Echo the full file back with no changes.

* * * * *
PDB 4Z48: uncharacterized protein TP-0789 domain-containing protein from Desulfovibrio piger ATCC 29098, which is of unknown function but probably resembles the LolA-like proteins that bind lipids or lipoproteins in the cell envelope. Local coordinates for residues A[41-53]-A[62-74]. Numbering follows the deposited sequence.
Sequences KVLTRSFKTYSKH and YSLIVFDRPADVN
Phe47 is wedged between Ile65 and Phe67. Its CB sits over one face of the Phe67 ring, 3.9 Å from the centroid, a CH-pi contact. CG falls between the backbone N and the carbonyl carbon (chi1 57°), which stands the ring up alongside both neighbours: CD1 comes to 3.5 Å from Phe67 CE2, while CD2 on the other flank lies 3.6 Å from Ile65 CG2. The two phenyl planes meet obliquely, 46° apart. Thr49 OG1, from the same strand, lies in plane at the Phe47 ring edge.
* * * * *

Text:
PDB 4Z48: uncharacterized protein TP-0789 domain-containing protein from Desulfovibrio piger ATCC 29098, which is of unknown function but probably resembles the LolA-like proteins that bind lipids or lipoproteins in the cell envelope. Local coordinates for residues A[41-53]-A[62-74]. Numbering follows the deposited sequence.
Sequences KVLTRSFKTYSKH and YSLIVFDRPADVN
Phe47 is wedged between Ile65 and Phe67. Its CB sits over one face of the Phe67 ring, 3.9 Å from the centroid, a CH-pi contact. CG falls between the backbone N and the carbonyl carbon (chi1 57°), which stands the ring up alongside both neighbours: CD1 comes to 3.5 Å from Phe67 CE2, while CD2 on the other flank lies 3.6 Å from Ile65 CG2. The two phenyl planes meet obliquely, 46° apart. Thr49 OG1, from the same strand, lies in plane at the Phe47 ring edge.